Home dairying can be such a joy. Transforming a gallon of milk into a tasty cheddar, using up some bargain aisle cream to make butter, or culturing some milk with kefir grains and turning it into a probiotic rich smoothie.
Yoghurt, kefir, and other loose milk cultures can be made with little more than a kilner jar and some patience.
For soft cheese a cheesecloth is about all the extra equipment you will need. Hard cheeses do need a little more, but once you have bought the initial equipment you soon make your money back by being able to make a premium product on a pauper’s budget.
Reduce Waste and Save
Although they can be frozen and used as they come, you can also transform them into delicious home dairy.
This extends the shelf life meaning you get a bargain and tasty home made food.
I find that if I have some milk in the fridge that I can tell is about to turn sour, it can be turned into a tasty yoghurt or kefir. If I over culture my kefir it isn’t a loss to go in the bin, but a chance to make a delicious kefir soft cheese. And whey from the process is also fantastic for baking with, and actually helps make bread more digestible. Waste not want not!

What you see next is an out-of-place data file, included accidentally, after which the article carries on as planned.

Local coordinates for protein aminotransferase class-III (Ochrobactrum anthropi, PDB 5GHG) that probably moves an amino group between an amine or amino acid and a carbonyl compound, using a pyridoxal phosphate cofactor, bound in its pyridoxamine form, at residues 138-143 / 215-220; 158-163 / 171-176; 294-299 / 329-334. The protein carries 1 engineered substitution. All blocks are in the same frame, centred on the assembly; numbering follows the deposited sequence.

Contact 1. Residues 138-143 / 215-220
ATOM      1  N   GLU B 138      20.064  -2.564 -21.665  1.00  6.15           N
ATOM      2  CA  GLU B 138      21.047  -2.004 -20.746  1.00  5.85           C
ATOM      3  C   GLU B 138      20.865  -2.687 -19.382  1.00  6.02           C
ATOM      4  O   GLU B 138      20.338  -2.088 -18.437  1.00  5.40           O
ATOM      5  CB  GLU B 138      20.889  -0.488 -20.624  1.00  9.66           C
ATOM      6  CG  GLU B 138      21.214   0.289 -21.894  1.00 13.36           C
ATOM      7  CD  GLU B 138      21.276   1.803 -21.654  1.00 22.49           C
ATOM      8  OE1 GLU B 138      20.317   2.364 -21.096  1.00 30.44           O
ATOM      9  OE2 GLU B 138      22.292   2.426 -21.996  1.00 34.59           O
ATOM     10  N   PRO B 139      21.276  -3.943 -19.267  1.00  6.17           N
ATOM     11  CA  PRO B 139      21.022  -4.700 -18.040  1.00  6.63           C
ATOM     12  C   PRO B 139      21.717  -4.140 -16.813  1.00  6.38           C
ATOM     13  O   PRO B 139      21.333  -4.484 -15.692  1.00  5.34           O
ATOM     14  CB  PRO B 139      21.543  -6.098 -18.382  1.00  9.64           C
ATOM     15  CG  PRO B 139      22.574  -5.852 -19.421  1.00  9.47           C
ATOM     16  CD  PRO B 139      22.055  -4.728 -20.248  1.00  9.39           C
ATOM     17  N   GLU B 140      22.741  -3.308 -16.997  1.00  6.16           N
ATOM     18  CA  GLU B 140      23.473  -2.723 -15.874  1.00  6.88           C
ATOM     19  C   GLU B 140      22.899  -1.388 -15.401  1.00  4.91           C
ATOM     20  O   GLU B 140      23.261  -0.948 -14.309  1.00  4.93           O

The best part of home dairying I find is being able to create your own recipes. Adding fruit puree to yoghurt or kefir and leaving for a second ferment creates a tasty treat, that isn’t packed full of sugars like the supermarket version. Cheeses can be flavoured in any way you like, Wild Garlic and Rosemary being one of my favourites.
You’ll often find all sorts of added extras you don’t want in supermarket dairy – sugar in yoghurts or sulphites in flavoured soft cheese – so by making your own you are controlling the end product which is not only tastier, but healthier too.
Cheddar cheese is a British staple. At the moment the lowest supermarket price (December 2015) comes in at £4.29 per kilo. If making your own with standard supermarket milk you would need roughly 10l of whole milk for 1kg cheddar which at current lowest prices is £0.45 per litre and works out at around £4.50 a kilo for milk alone.
As you can see the supermarket price is a little lower for the pre-made basic cheddar, but the end product is far superior when made at home. Plus once you look at flavoured and premium cheddars, which is what your home dairy is on par with, you can’t get them for less than £8.50 per kilo, so home made cheese is a money saver in many ways.
Kefir, viili, yoghurt, sour cream or creme fraiche are just a few of the many cultured and fermented milk products you can easily make in the kitchen. Sometimes these are hard to buy in the supermarket – such a viili or kefir – so making them at home is the only way to have a regular supply. With others such a yoghurt these can be bought easily at the supermarket, but the home made version is tastier and in the case of flavoured yoghurt a lot healthier than those that can be bought.
Although making your own butter will often be more expensive than buying a block in the supermarket it enables you to flavour and salt to your own tastes and if there is cream in the reduced section it is worth picking up and having a go.